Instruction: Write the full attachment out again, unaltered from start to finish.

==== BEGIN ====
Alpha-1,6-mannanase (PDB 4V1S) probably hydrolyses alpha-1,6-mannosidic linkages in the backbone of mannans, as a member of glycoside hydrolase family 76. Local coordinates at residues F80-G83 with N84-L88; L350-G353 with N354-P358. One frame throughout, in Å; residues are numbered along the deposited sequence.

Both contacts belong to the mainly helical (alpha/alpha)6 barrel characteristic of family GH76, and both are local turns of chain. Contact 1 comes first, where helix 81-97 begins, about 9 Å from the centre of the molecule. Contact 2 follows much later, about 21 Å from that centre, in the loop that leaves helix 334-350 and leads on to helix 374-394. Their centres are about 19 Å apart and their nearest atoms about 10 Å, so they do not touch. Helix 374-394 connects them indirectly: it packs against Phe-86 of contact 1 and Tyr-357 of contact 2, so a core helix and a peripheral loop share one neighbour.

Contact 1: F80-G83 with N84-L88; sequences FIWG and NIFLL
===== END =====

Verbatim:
Alpha-1,6-mannanase (PDB 4V1S) probably hydrolyses alpha-1,6-mannosidic linkages in the backbone of mannans, as a member of glycoside hydrolase family 76. Local coordinates at residues F80-G83 with N84-L88; L350-G353 with N354-P358. One frame throughout, in Å; residues are numbered along the deposited sequence.

Both contacts belong to the mainly helical (alpha/alpha)6 barrel characteristic of family GH76, and both are local turns of chain. Contact 1 comes first, where helix 81-97 begins, about 9 Å from the centre of the molecule. Contact 2 follows much later, about 21 Å from that centre, in the loop that leaves helix 334-350 and leads on to helix 374-394. Their centres are about 19 Å apart and their nearest atoms about 10 Å, so they do not touch. Helix 374-394 connects them indirectly: it packs against Phe-86 of contact 1 and Tyr-357 of contact 2, so a core helix and a peripheral loop share one neighbour.

Contact 1: F80-G83 with N84-L88; sequences FIWG and NIFLL